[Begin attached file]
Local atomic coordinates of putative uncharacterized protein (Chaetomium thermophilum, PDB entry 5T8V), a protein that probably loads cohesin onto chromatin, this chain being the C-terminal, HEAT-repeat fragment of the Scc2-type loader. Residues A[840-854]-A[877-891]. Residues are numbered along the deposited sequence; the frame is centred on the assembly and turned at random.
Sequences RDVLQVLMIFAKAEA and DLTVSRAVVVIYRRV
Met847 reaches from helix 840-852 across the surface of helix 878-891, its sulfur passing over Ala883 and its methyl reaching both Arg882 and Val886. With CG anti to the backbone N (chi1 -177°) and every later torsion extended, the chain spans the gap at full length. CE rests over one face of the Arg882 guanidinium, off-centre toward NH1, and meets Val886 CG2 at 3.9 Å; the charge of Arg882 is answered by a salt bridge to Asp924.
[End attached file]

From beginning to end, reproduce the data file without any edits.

Local atomic coordinates of putative uncharacterized protein (Chaetomium thermophilum, PDB entry 5T8V), a protein that probably loads cohesin onto chromatin, this chain being the C-terminal, HEAT-repeat fragment of the Scc2-type loader. Residues A[840-854]-A[877-891]. Residues are numbered along the deposited sequence; the frame is centred on the assembly and turned at random.
Sequences RDVLQVLMIFAKAEA and DLTVSRAVVVIYRRV
Met847 reaches from helix 840-852 across the surface of helix 878-891, its sulfur passing over Ala883 and its methyl reaching both Arg882 and Val886. With CG anti to the backbone N (chi1 -177°) and every later torsion extended, the chain spans the gap at full length. CE rests over one face of the Arg882 guanidinium, off-centre toward NH1, and meets Val886 CG2 at 3.9 Å; the charge of Arg882 is answered by a salt bridge to Asp924.